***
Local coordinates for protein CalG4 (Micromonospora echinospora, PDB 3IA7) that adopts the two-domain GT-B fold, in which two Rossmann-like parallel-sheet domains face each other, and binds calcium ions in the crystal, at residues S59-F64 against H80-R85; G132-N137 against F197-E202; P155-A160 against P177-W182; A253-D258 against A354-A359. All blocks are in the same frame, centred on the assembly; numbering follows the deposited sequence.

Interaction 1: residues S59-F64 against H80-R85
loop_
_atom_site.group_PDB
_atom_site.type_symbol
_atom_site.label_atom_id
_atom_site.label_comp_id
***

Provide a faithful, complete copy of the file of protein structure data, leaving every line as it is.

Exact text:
Local coordinates for protein CalG4 (Micromonospora echinospora, PDB 3IA7) that adopts the two-domain GT-B fold, in which two Rossmann-like parallel-sheet domains face each other, and binds calcium ions in the crystal, at residues S59-F64 against H80-R85; G132-N137 against F197-E202; P155-A160 against P177-W182; A253-D258 against A354-A359. All blocks are in the same frame, centred on the assembly; numbering follows the deposited sequence.

Interaction 1: residues S59-F64 against H80-R85
loop_
_atom_site.group_PDB
_atom_site.type_symbol
_atom_site.label_atom_id
_atom_site.label_comp_id